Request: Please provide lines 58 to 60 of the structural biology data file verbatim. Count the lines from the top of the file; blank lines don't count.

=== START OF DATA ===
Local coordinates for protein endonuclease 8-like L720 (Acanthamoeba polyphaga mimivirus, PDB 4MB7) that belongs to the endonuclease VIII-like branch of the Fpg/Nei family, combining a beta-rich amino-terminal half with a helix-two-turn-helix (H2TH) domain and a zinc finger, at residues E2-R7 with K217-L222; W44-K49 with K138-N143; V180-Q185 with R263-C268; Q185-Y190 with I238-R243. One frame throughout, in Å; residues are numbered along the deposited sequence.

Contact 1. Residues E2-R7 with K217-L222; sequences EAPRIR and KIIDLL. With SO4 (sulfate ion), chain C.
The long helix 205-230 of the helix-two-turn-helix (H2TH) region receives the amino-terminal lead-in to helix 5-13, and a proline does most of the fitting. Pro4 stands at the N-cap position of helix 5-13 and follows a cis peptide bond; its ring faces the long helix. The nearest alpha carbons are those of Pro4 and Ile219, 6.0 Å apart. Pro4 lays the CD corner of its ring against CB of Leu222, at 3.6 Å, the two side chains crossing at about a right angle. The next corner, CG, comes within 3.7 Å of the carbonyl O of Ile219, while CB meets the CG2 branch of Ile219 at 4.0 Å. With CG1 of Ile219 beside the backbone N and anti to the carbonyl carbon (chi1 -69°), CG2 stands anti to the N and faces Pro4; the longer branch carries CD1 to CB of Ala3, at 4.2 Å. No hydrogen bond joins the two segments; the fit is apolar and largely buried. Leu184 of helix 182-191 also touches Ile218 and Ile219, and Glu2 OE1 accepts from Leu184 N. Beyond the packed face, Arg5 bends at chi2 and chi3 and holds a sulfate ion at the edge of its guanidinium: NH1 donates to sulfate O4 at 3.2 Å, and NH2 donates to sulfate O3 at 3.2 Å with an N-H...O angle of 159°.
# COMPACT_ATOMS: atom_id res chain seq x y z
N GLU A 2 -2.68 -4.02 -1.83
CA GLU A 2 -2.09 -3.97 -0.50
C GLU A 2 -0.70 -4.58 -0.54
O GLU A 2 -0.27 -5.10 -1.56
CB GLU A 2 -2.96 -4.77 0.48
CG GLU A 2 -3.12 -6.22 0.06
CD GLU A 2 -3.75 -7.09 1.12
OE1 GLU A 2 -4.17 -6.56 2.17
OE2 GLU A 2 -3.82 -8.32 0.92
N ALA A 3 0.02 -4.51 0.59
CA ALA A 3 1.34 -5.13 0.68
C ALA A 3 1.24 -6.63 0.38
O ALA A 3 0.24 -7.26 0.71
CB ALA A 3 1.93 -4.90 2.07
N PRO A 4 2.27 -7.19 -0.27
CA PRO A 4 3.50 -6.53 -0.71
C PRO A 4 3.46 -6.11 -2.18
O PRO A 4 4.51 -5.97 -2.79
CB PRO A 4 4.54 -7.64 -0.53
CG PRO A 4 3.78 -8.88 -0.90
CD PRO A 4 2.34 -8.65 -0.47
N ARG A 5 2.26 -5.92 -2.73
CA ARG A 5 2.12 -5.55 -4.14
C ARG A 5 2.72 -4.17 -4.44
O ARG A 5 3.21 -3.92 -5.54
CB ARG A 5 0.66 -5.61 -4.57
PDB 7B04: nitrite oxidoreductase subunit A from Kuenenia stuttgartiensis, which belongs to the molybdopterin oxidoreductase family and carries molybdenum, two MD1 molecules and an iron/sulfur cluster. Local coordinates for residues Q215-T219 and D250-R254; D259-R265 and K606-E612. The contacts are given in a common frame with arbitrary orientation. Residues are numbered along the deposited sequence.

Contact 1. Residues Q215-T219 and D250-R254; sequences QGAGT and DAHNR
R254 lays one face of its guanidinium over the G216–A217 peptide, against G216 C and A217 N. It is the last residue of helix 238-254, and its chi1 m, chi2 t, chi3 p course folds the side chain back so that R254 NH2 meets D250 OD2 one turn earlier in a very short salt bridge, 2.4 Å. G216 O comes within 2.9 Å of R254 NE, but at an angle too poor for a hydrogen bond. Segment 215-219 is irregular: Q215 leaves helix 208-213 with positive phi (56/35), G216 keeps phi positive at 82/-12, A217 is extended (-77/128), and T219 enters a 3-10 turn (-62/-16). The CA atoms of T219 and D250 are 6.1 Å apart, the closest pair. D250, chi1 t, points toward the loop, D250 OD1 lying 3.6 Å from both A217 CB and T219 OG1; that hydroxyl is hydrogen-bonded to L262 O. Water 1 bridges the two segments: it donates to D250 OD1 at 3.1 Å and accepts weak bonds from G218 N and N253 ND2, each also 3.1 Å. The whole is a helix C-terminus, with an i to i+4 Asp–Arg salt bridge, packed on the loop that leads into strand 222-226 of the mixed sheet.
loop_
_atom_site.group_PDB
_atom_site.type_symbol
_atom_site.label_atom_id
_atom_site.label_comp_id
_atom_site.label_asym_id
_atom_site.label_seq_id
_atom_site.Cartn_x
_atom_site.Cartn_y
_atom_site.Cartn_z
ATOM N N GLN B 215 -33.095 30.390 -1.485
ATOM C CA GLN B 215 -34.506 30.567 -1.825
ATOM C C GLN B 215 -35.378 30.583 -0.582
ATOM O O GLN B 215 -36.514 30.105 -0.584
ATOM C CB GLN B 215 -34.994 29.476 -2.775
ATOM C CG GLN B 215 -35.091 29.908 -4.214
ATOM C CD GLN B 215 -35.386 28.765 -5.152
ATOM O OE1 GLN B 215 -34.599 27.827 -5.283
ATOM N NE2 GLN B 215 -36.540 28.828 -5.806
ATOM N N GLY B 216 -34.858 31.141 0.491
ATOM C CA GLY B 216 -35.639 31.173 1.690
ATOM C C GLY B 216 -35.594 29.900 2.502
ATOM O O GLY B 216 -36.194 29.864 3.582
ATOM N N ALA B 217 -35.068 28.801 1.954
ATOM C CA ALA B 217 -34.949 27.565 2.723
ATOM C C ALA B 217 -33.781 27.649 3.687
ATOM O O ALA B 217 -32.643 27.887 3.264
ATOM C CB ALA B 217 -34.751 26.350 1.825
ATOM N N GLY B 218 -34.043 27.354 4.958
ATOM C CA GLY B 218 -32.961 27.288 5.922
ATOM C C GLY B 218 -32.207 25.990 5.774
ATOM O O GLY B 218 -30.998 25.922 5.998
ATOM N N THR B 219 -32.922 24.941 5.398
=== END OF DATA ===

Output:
ATOM C CA ALA B 217 -34.949 27.565 2.723
ATOM C C ALA B 217 -33.781 27.649 3.687
ATOM O O ALA B 217 -32.643 27.887 3.264